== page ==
Here are the highlights of Jaipur Literature Festival in 26 letters charismatic to the writer’s universe.
The journey begins...
A for Amish Tripathi:
Tagged as ‘India’s First Literary Pop-star’ by world renowned film director Shekhar Kapoor, Amish has become an ideal for pool of budding writers. The way he blend all the emotions without hitting any controversies is commendable.
Amish’s Shiva Trilogy has been the heart throb in recent past. His books have been translated in 14 Indian as well as International languages.
Amish, one of the, most influential celebrity, has announced the topic for his next series in this festival.
‘Lord Ram – depicting his journey from a tortured prince into a great king and then a God’
B for Bettany Hughes:
An award-winning historian, author and broadcaster, specialised in ancient and medieval history and culture.
She was named amongst BBC 100 global woman and asked to launch a scheme for Woman Mentoring.
Bettany is currently working on a series for BBC with the topics Socrates, Buddha and Confucius and also associated in writing ‘New History Of Istanbul’ Publishing in 2015.
C for Chiki Sarkar:
Chiki Sarkar, publisher of Penguin Random House India, a graduate of Oxford University and past experience with Bloomsbury Publishing in London.
After working there for a while, she stepped in India and started working with newly set up Random Publishing House as their first Editor in Chief.
Further, In July 2011, she moved to Penguin Books India, the country’s largest publishing house, to be their publisher.
D for Dilip D’Souza:
Graduate of BITS Pillani with technical understanding of Computer Sciences, Dilip was always circled with software’s.
One fine day tried writing and won several awards, thereon. He has written for several newspapers and magazines followed with a mathematics column for mint.
“Final Test: Exit Sachin Tendulkar” is his fifth book.
E for Esther David:
Esther David, Winner of Sahitya Akademi Award and a marvellous author of 7 novels.
She is onto a search on French ethos in India after getting accustomed to the languages French, Gujrati and Marathi.
Her upcoming work in recent future is:
“A city with a past – Ahemdabad”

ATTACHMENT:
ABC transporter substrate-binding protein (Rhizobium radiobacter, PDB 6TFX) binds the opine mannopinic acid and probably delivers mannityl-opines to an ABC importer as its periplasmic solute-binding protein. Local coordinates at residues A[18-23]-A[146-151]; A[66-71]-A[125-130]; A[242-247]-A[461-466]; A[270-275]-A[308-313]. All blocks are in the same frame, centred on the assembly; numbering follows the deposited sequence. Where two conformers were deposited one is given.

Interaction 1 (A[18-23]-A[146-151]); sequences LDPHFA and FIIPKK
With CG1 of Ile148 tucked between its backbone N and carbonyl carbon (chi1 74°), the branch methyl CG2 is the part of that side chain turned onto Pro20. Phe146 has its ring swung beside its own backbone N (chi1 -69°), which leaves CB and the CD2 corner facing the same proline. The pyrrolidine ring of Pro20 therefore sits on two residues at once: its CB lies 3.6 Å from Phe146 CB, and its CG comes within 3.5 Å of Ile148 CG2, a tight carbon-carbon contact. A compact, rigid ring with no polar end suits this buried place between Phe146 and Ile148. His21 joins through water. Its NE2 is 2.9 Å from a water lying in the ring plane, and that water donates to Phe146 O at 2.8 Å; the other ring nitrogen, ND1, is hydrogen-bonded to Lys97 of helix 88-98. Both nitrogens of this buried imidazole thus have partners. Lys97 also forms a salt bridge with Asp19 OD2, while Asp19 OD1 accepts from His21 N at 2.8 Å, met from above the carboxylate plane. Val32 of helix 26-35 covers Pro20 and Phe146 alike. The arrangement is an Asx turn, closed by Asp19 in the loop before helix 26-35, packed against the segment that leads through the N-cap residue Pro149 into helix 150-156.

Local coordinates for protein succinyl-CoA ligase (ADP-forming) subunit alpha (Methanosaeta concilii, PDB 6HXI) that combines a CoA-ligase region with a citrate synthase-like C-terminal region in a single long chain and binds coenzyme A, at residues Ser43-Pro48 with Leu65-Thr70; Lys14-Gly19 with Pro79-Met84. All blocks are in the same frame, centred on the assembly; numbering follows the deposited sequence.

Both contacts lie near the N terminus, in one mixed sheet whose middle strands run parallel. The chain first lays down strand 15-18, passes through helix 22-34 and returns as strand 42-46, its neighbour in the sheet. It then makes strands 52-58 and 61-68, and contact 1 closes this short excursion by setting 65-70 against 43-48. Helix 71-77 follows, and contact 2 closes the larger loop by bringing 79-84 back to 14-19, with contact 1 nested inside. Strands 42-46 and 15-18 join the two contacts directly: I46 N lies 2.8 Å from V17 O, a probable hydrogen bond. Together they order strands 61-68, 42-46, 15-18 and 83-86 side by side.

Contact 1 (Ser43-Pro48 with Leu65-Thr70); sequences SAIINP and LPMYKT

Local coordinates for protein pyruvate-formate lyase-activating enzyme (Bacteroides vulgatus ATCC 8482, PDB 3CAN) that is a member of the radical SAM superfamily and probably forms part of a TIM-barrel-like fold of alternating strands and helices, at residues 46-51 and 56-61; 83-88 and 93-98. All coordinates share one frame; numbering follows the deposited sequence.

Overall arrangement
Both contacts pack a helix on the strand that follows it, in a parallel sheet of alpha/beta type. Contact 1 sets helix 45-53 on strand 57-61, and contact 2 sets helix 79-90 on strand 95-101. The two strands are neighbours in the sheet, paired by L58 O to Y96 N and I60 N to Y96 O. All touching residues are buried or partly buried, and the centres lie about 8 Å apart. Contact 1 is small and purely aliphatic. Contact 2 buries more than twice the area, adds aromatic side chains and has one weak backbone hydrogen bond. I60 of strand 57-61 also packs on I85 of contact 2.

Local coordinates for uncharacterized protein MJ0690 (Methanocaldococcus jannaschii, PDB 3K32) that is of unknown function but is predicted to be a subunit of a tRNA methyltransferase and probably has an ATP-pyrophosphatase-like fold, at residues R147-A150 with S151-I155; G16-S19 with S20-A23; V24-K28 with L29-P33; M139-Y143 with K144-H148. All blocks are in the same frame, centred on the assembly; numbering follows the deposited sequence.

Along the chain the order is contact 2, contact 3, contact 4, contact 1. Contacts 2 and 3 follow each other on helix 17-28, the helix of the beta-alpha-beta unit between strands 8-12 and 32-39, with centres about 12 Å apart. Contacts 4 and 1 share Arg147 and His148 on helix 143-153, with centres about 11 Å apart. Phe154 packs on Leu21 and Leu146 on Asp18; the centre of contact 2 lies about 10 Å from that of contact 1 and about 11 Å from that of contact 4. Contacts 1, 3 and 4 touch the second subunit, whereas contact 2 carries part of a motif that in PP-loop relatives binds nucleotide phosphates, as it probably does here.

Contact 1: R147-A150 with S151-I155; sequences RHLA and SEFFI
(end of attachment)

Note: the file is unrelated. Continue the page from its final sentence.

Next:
F for Fady Joudah:
Fady Joudah, a Palestinian American Poet, a Translator and a Physician, receiver of several awards (internationally) and Guggenheim Fellowship.
Also, he has received a Griffin International Pottery Prize in recent past.
‘Textu’ is his latest poetry collection, composed on a Cell Phone and based on character as meter.
G for Gautam Chintamani:
Gautam Chintamani, a Bollywood enthusiast, write all the things on Indian Cinema, very popular amongst some leading Indian Publications.
His session was based on his first book describing the darker side of name and fame.
A fascinating conversation where the life of Jatin AKA Rajesh Khana being discussed, while, having a look at his mesmerizing flashback.
H for Hanif Khureshi:
A novelist, film maker and screen writer, written some of the best books example The Last Word. His work has been translated in 36 languages till date.
He was in conversation for the book ‘A House for Mr. Biswas’ chaired by Farrukh Dhondy accompanied with some other writers having a discussion about VS Naipaul and his works.
I for Indrajit Hazra:
A novelist and well known journalist, was in conversation with Samit Basu during the festival about the book “Novel Cures”.
A book majestically charming in its own thousand ways looks at literary malaises and cures for bibliophiles.
It describes the harmony of mind, heart and soul.
J for Joy:
A platform for all the well-known, existing and budding writers, ZEE JLF serves to be the best treat.
Literature enthusiasts around the world never miss an opportunity to skip the festival.
From all the leading publishing houses to all the new ones, it is one such place where each and every one will get fuel for their respective cars.
K for Kalam:
The former President of India got a rock-star-er welcome at Diggi Palace.
Every syllable he uttered was hung on to by his young fans.
During the conversation when he talked about ‘wings’ was one of the most alluring part of the whole session.
L for ‘Laziz’:
When there is a festival how could food be missed.
From Italian to Indian, Desi to Videsi, each and every needed flavour was found during the sessions.
How could anyone work with empty stomach?